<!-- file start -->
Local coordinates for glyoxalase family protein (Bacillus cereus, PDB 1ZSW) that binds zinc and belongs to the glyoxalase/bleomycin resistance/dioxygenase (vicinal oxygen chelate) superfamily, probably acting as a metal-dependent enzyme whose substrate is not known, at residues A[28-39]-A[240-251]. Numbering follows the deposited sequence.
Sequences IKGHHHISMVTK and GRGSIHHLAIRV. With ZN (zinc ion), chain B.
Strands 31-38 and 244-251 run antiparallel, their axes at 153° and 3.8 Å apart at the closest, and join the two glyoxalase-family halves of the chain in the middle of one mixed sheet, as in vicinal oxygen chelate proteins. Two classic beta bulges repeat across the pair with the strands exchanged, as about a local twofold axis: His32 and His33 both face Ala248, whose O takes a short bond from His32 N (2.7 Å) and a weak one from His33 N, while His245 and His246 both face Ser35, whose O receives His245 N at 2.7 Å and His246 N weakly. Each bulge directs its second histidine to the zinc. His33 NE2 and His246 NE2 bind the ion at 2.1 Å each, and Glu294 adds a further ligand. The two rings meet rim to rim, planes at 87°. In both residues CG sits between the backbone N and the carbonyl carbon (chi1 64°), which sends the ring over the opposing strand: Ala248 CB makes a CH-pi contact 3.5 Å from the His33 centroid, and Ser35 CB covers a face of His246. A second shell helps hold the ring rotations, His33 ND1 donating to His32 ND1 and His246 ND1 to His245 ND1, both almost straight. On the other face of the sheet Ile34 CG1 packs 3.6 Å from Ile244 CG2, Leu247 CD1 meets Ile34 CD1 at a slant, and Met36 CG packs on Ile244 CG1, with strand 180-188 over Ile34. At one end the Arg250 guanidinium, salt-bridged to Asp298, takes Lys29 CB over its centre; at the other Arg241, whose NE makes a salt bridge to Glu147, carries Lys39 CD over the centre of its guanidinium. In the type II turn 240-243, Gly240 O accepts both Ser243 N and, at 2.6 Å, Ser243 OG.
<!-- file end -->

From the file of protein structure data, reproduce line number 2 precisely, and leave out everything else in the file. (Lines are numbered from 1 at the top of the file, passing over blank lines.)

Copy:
Sequences IKGHHHISMVTK and GRGSIHHLAIRV. With ZN (zinc ion), chain B.